I have an application where I would like to override the behavior of destroy for many of my models. The use case is that users may have a legitimate need to delete a particular record, but actually deleting the row from the database would destroy referential integrity that affects other related models. For example, a user of the system may want to delete a customer with whom they no longer do business, but transactions with that customer need to be maintained.
It seems I have at least two options:
- Duplicate data into the necessarily models effectively denormalizing my data model so that deleted records won't affect related data.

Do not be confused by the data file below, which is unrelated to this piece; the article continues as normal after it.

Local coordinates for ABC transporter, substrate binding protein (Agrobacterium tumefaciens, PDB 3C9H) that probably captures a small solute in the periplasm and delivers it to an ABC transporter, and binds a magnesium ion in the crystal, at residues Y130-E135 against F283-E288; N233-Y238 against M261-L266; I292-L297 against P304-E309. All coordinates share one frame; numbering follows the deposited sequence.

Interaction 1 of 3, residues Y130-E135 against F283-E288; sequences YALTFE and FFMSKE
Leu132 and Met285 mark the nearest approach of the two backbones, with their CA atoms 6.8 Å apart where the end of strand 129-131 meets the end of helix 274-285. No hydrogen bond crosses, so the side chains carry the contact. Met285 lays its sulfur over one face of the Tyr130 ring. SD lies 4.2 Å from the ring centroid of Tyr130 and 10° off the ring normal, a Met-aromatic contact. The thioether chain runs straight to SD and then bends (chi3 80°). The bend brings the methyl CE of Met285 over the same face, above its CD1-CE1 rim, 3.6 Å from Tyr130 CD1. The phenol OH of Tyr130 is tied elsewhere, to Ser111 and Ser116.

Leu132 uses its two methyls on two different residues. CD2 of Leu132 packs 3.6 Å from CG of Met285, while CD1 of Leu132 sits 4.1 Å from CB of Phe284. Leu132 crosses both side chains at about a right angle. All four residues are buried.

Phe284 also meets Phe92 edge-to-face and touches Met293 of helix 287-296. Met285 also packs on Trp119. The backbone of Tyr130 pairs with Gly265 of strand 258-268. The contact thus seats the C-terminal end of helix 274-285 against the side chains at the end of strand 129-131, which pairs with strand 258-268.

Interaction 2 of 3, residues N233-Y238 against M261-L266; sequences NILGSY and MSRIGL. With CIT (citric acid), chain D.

- Override the "destroy" behavior of ActiveRecord to do something like set a flag indicating the user "deleted" the record and use this flag to hide the record.
Am I missing a better way?
Option 1 seems like a horrible idea to me, though I'd love to hear arguments to the contrary.
Option 2 seems somewhat Rails-ish but I'm wondering the best way to handle it. Should I create my own parent class that inherits from ActiveRecord::Base, override the destroy method there, then inherit from that class in the models where I want this behavior? Should I also override finder behavior so records marked as deleted aren't returned by default?
If I did this, how would I handle dynamic finders? What about named scopes?